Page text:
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    I am confused by Rozas' arguments.  Can one really use any object one
    damn well pleases as the empty list?  I thought implementations were
    constrained to use a unique object, which could be #f but could not be
    #t, 0, etc.  Given this strong constraint, it seems we might as well
    distinguish '() from #f.  Unless someone wishes to argue that this
    remaining ambiguity is inherently useful...

Yet another point where you and I have different points of view.  I
don't believe that disjointness is necessary, interesting, or
aesthetically pleasing (obviously to me).  Although it is true that
the reports currently explicitly allow #f to be '(), they do not
preclude '() from being any other object, since null? is not in the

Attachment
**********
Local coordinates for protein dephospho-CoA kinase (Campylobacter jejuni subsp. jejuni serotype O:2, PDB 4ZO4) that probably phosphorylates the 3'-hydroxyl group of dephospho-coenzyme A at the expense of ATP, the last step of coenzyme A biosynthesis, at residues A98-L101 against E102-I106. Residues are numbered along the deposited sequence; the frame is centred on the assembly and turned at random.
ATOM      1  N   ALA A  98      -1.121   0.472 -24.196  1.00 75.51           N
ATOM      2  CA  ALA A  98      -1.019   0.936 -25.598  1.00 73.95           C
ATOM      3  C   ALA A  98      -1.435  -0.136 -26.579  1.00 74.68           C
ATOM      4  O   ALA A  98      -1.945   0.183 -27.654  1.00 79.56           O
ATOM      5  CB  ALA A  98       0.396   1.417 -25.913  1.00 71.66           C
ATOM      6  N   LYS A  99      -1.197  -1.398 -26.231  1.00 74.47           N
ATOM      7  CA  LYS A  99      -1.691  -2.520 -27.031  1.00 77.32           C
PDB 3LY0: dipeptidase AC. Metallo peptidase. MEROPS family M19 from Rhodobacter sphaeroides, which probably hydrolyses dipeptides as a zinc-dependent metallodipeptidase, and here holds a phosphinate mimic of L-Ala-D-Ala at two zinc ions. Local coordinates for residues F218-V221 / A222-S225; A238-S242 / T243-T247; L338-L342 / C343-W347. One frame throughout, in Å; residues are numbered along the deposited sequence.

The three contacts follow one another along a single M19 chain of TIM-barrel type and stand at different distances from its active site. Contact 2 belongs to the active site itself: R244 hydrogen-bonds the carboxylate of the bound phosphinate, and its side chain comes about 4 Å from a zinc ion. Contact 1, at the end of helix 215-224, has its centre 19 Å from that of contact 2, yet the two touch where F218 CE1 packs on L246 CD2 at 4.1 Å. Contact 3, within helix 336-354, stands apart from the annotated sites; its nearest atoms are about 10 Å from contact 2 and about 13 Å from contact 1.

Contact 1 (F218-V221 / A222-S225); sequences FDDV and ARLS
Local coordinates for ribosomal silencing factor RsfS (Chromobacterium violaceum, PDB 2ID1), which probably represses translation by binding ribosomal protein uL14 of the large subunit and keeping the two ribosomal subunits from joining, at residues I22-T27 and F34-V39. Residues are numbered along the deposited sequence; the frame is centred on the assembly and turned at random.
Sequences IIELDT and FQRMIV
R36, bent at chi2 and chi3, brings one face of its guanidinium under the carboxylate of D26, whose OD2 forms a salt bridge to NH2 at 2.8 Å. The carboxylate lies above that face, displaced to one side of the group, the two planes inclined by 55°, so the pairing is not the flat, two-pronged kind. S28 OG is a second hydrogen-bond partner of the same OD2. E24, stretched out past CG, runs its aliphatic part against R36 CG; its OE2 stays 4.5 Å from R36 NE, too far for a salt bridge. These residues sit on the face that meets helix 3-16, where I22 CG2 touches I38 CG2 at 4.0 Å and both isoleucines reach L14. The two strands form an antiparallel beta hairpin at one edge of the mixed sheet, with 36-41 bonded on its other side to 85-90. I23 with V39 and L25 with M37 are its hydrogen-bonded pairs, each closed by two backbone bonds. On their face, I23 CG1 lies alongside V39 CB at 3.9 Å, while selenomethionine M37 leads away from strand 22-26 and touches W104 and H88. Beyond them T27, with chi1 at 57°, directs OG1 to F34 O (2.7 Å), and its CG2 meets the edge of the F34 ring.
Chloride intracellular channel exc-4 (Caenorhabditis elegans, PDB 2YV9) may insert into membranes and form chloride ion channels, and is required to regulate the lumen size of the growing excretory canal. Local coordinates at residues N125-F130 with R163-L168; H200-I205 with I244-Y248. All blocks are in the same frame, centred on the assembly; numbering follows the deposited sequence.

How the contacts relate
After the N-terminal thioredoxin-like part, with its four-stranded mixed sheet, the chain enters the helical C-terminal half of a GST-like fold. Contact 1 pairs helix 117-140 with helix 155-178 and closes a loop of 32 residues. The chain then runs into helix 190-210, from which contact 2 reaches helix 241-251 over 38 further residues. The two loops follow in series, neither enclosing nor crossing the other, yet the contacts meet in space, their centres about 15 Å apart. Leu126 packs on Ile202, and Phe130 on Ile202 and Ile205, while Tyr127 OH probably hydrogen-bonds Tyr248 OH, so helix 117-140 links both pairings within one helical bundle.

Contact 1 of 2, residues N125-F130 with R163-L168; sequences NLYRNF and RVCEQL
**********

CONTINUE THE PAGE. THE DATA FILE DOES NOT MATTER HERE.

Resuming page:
list of disjoint type predicates.  Thus it is legal for '() to be a
pair? or a number?, although it can't be both.  This is precisely the
nature of the requested modification to the draft standard with which
I disagree.

I'm actually somewhat surprised by your position on this.  I had
viewed you as one of the few other people in the community that was
worried about lists being so ingrained in the language.

Assuming that at some point in the future we were able to disentangle
application (apply and rest parameters) from lists, lists (including
'()) could become library routines, not even present by default in
some implementations.  

The requirement that '() be disjoint from all other objects precludes
portable implementations of the list routines that "patch" the
reader to add '(), since there is no portable way of creating disjoint

The goal towards which scheme should grow (in my "distorted"
aesthetics) is to have very few built-in procedures and data
types/structures, but have good enough abstraction facilities that
even lists and numbers can be implemented portably and efficiently.
Thus adding to the disjointness of types only forces more and more
"extraneous objects" to exist in my ideal dialect, complicating it.